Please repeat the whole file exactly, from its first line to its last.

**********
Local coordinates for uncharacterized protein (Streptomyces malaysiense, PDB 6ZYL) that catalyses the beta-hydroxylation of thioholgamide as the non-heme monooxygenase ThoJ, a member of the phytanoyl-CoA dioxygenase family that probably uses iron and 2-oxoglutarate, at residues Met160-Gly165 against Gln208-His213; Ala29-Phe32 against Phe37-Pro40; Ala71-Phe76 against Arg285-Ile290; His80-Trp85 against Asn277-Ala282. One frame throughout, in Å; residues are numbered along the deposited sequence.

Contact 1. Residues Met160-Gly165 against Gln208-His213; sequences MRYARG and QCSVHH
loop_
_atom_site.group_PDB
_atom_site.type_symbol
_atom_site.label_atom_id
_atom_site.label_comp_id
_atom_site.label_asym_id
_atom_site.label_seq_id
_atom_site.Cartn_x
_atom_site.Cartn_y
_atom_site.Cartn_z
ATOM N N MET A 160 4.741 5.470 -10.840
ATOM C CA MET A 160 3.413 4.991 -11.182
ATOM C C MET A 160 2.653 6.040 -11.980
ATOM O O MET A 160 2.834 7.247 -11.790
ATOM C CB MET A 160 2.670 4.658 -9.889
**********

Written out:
Local coordinates for uncharacterized protein (Streptomyces malaysiense, PDB 6ZYL) that catalyses the beta-hydroxylation of thioholgamide as the non-heme monooxygenase ThoJ, a member of the phytanoyl-CoA dioxygenase family that probably uses iron and 2-oxoglutarate, at residues Met160-Gly165 against Gln208-His213; Ala29-Phe32 against Phe37-Pro40; Ala71-Phe76 against Arg285-Ile290; His80-Trp85 against Asn277-Ala282. One frame throughout, in Å; residues are numbered along the deposited sequence.

Contact 1. Residues Met160-Gly165 against Gln208-His213; sequences MRYARG and QCSVHH
loop_
_atom_site.group_PDB
_atom_site.type_symbol
_atom_site.label_atom_id
_atom_site.label_comp_id
_atom_site.label_asym_id
_atom_site.label_seq_id
_atom_site.Cartn_x
_atom_site.Cartn_y
_atom_site.Cartn_z
ATOM N N MET A 160 4.741 5.470 -10.840
ATOM C CA MET A 160 3.413 4.991 -11.182
ATOM C C MET A 160 2.653 6.040 -11.980
ATOM O O MET A 160 2.834 7.247 -11.790
ATOM C CB MET A 160 2.670 4.658 -9.889